What is Microsoft’s Hardware Authentication Key?
Microsoft has revealed a new technology that will allow 800 million users to log on to their accounts, including Outlook, Office 365, OneDrive, Skype and Xbox Live, without inputting a password.
Instead, users can plug a physical hardware key into the USB ports on home laptops and tablets, or connect it by Bluetooth to a mobile phone. The key is used in conjunction with other ID verification methods, such as facial recognition technology or fingerprint ID, PIN codes or a phone running the Microsoft Authenticator application, to enhance security while negating the need for a password. The system is based on technology standards known as FIDO2. For more information, Microsoft goes into more detail here.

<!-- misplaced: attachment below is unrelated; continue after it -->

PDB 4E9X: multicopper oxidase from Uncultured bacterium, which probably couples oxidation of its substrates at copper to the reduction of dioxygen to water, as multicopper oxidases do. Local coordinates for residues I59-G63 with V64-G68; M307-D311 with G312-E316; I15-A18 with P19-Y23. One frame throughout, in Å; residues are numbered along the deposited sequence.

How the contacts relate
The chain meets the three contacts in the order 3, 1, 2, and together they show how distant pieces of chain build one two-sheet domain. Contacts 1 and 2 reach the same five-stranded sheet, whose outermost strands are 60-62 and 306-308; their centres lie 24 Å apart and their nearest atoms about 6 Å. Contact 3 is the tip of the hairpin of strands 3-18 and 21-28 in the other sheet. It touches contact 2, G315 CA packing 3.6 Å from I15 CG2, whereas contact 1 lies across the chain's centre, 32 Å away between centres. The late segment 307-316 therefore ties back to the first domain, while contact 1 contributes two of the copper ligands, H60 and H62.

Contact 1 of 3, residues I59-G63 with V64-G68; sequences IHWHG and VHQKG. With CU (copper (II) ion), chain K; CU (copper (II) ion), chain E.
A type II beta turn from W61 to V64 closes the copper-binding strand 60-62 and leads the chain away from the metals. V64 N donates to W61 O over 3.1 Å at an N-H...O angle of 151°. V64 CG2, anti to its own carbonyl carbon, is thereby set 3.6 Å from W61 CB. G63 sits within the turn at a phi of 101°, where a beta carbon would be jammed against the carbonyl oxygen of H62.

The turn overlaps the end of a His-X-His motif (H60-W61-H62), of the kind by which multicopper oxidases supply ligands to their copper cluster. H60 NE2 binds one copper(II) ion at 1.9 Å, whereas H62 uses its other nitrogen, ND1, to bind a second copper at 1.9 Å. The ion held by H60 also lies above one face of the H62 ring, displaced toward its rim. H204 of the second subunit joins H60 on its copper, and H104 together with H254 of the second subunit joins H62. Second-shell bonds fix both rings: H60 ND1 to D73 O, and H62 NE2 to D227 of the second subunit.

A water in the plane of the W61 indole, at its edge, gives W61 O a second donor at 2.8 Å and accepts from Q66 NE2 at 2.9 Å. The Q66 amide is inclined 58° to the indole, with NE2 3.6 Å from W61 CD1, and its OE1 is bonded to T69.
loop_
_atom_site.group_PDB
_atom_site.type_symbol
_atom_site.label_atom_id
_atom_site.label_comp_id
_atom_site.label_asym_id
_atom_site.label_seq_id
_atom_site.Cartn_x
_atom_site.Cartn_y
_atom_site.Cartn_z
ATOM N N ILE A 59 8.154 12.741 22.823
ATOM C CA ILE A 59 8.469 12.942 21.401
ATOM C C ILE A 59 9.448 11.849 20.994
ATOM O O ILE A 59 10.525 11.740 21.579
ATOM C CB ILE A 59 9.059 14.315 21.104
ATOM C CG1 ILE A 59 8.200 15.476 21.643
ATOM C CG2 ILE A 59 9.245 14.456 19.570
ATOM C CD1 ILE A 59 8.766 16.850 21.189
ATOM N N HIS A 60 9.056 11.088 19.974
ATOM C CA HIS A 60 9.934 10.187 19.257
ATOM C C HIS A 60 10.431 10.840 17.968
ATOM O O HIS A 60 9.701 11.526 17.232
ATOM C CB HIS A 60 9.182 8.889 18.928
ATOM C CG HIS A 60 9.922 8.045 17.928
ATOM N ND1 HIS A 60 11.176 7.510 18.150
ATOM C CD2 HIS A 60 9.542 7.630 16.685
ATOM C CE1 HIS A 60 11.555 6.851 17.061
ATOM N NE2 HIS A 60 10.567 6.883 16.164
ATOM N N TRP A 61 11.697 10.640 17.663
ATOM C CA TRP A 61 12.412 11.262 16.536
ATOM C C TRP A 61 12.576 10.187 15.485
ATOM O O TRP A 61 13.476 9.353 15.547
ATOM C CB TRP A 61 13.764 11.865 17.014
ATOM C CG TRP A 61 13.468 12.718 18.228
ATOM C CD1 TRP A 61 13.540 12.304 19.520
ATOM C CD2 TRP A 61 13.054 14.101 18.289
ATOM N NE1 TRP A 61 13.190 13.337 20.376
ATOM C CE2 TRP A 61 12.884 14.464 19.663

Branded as an important step away from the outdated password ID verification method, these hardware security keys are a variation of dual-factor or multifactor authentication. This means that in order to access an account, the user will need to be able to share more than just their username and password. Typically, this involves sharing something you know (your password), something you are (your biometric features) and something you have (token) to prevent unauthorized access.
Hardware keys are also an improvement on SMS codes and authenticator apps. Text messages in principle, could be susceptible to fraud and a data breach, as they can be intercepted and stolen before they get to the recipient.
This type of token-based sign-in process is steadily spreading. In addition to Microsoft, companies that currently support it in various capacities include Google, Dropbox, Twitter, Facebook, Github, LastPass, 1Password and Dashlane.
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